An external DAC would show 24-bits anyway, though it might show 16-bit when the volume is set to Fixed and the original content is 16-bit. It depends whether the DAC spots the empty lowest byte.

In the case of online content Sonos is not supporting 24-bit at this point, so it would be truncated to 16-bit.

Sonos does not include an MQA decoder, and I very much doubt they ever will.

I meant the sample frequency, which in many high res MQA albums is 88 or 96 if there’s an unfold. If there’s no unfold, then we are not getting anything from MQA other than the logo. This would essentially amount, as you say, to truncating the 44/24 or 48/24 MQA streams to 44/16 or 48/16, thereby losing all of the MQA information anyway. 

 

BTW, the unfolded MQA stream to 88 or 96 KHz really doesn’t have more than 16 bit depth. So if it were to unfold and truncate giving you 16bit and either 88 or 96 KHz out of the SPDIF out, that would be better than not unfolding.

 

As for ever including an unfold/rendering of MQA, I am with you that it is unlikely as they would have to pay royalties to Mr Stuart.

BTW, the unfolded MQA stream to 88 or 96 KHz really doesn’t have more than 16 bit depth. So if it were to unfold and truncate giving you 16bit and either 88 or 96 KHz out of the SPDIF out, that would be better than not unfolding.

Lossy ultrasonics which cats can hear, and which can trigger intermodulation products in the audible spectrum in downstream equipment? That doesn’t sound ‘better’ in my book. Nor the fact that if played without a decoder the resolution is evidently limited to 13 bits. 

You might want to read up on the opinions of respected individuals in the HiFi industry who’ve shunned MQA. 

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BTW, the unfolded MQA stream to 88 or 96 KHz really doesn’t have more than 16 bit depth. So if it were to unfold and truncate giving you 16bit and either 88 or 96 KHz out of the SPDIF out, that would be better than not unfolding.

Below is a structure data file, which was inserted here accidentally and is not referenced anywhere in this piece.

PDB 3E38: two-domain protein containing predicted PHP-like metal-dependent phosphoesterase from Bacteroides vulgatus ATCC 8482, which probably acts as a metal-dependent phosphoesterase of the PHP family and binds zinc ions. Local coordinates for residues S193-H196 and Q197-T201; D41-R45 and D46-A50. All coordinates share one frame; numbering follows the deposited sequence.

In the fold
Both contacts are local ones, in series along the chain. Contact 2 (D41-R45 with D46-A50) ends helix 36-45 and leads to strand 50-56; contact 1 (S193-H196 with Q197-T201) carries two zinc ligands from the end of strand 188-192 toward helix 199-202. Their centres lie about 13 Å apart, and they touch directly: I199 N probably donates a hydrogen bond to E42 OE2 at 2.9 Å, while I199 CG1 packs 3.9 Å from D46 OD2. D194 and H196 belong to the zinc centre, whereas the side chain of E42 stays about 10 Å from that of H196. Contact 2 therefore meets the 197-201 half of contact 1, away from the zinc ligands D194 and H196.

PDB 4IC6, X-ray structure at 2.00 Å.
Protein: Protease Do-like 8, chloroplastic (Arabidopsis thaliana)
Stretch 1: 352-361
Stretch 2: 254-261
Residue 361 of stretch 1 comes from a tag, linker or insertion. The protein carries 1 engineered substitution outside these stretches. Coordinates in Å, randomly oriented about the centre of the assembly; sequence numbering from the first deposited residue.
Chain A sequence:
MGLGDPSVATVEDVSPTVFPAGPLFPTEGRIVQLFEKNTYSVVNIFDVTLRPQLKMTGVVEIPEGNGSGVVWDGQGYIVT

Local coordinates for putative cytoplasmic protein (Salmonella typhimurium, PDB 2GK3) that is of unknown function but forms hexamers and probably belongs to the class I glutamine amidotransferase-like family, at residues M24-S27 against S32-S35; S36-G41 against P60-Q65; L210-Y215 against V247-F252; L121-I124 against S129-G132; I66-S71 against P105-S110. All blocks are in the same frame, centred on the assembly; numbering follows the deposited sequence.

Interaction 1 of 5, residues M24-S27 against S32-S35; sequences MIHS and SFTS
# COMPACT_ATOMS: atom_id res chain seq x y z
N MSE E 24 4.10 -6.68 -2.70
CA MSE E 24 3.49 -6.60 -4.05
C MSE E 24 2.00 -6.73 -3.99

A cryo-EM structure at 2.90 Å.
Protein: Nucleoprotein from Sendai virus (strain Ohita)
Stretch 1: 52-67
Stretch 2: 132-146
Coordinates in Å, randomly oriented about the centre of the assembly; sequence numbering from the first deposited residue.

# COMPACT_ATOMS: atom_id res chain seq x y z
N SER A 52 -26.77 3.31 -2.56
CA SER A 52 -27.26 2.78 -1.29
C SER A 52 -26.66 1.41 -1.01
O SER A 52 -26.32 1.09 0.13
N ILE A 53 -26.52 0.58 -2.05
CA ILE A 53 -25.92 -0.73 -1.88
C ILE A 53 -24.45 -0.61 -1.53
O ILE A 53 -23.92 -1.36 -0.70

Lossy ultrasonics which cats can hear, and which can trigger intermodulation products in the audible spectrum in downstream equipment? That doesn’t sound ‘better’ in my book. Nor the fact that if played without a decoder the resolution is evidently limited to 13 bits. 

You might want to read up on the opinions of respected individuals in the HiFi industry who’ve shunned MQA. 

Couple of things:

1- I am not a fan of MQA, I don’t see the point other than a money grab

2- What you are talking about is not as you portray to be honest: The filter is a minimum phase filter which yes lets more high frequencies through, but can sound better and more natural in many circumstances - this has nothing to do with MQA per-se

3- In the standard MQA encoding (ie 24bit/44KHz or 24bit/48KHz) the redbook component is untouched, so this should sound as good as CD if not decoded - the 8 LSB bits amount to noise below the 16bit DR. MQA CDs are a different scam, there I agree with you. But why not simply use hi-res??? Argument was bandwidth when streaming, which is of course a moot point these days

4- What I find most disturbing about the scheme is statements like “as the artist intended” which are patently false - in fact this is why recording engineers DON’T like MQA: the encoding changes the sound of what they produced!

 

Having said all of the above, I don’t think the “sound quality” is bad at all, but most of the improvements in my experience come from careful remastering rather than anything MQA-related. A few examples are Aretha Franklin and Amy Winehouse - the best sounding versions of some of those albums are the MQA versions, almost surely because they went back to the master and did the job carefully. Again, nothing MQA-specific about that.